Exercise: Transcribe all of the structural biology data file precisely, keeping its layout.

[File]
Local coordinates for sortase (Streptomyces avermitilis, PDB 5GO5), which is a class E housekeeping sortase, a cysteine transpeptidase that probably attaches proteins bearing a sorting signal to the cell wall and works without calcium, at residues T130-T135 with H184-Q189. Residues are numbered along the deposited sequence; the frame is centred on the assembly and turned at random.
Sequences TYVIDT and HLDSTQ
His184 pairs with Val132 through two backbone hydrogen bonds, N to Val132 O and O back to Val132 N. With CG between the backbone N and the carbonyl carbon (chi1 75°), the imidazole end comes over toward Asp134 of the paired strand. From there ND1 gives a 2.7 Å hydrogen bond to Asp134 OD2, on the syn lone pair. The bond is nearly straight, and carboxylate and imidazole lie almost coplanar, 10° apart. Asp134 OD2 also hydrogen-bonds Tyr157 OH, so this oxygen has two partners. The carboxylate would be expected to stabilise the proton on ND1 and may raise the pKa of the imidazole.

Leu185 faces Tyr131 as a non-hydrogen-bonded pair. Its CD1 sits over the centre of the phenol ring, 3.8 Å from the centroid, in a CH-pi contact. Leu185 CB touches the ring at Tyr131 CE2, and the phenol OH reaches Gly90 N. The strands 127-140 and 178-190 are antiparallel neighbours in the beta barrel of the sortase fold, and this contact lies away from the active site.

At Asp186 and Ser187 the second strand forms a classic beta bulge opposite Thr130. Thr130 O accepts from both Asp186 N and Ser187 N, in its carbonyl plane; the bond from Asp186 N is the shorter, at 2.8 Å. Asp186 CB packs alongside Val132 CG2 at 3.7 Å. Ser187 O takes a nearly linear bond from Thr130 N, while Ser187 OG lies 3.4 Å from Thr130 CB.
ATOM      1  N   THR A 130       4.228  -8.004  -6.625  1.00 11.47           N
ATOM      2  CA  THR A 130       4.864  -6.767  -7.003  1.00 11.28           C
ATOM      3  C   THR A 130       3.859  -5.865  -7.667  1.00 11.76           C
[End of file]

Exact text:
Local coordinates for sortase (Streptomyces avermitilis, PDB 5GO5), which is a class E housekeeping sortase, a cysteine transpeptidase that probably attaches proteins bearing a sorting signal to the cell wall and works without calcium, at residues T130-T135 with H184-Q189. Residues are numbered along the deposited sequence; the frame is centred on the assembly and turned at random.
Sequences TYVIDT and HLDSTQ
His184 pairs with Val132 through two backbone hydrogen bonds, N to Val132 O and O back to Val132 N. With CG between the backbone N and the carbonyl carbon (chi1 75°), the imidazole end comes over toward Asp134 of the paired strand. From there ND1 gives a 2.7 Å hydrogen bond to Asp134 OD2, on the syn lone pair. The bond is nearly straight, and carboxylate and imidazole lie almost coplanar, 10° apart. Asp134 OD2 also hydrogen-bonds Tyr157 OH, so this oxygen has two partners. The carboxylate would be expected to stabilise the proton on ND1 and may raise the pKa of the imidazole.

Leu185 faces Tyr131 as a non-hydrogen-bonded pair. Its CD1 sits over the centre of the phenol ring, 3.8 Å from the centroid, in a CH-pi contact. Leu185 CB touches the ring at Tyr131 CE2, and the phenol OH reaches Gly90 N. The strands 127-140 and 178-190 are antiparallel neighbours in the beta barrel of the sortase fold, and this contact lies away from the active site.

At Asp186 and Ser187 the second strand forms a classic beta bulge opposite Thr130. Thr130 O accepts from both Asp186 N and Ser187 N, in its carbonyl plane; the bond from Asp186 N is the shorter, at 2.8 Å. Asp186 CB packs alongside Val132 CG2 at 3.7 Å. Ser187 O takes a nearly linear bond from Thr130 N, while Ser187 OG lies 3.4 Å from Thr130 CB.
ATOM      1  N   THR A 130       4.228  -8.004  -6.625  1.00 11.47           N
ATOM      2  CA  THR A 130       4.864  -6.767  -7.003  1.00 11.28           C
ATOM      3  C   THR A 130       3.859  -5.865  -7.667  1.00 11.76           C